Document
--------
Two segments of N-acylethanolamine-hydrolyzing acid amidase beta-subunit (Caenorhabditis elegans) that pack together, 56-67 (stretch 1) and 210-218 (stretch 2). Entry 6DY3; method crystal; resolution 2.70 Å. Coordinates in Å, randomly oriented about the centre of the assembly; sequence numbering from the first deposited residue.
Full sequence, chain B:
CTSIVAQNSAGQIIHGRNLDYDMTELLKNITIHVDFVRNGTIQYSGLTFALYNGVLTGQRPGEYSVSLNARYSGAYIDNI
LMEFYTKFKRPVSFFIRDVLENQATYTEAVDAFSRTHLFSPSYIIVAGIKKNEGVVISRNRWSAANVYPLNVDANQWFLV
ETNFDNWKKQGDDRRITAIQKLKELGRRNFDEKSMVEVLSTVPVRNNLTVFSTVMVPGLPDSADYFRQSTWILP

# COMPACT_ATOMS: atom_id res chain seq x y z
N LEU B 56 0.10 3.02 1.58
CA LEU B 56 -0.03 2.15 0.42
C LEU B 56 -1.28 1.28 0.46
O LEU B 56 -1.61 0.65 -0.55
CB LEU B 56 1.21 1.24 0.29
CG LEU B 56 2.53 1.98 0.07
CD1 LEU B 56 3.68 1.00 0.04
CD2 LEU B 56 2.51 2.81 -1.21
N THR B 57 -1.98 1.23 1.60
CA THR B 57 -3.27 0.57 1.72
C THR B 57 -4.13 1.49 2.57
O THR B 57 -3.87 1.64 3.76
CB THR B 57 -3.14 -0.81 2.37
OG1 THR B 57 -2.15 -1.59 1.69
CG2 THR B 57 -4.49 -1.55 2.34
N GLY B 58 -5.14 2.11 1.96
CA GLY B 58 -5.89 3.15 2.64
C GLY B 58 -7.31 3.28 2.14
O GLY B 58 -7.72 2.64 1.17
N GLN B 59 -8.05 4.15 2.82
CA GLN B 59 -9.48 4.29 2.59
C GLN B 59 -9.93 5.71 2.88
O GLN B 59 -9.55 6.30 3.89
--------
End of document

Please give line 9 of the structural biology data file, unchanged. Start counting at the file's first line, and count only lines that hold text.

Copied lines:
C LEU B 56 -1.28 1.28 0.46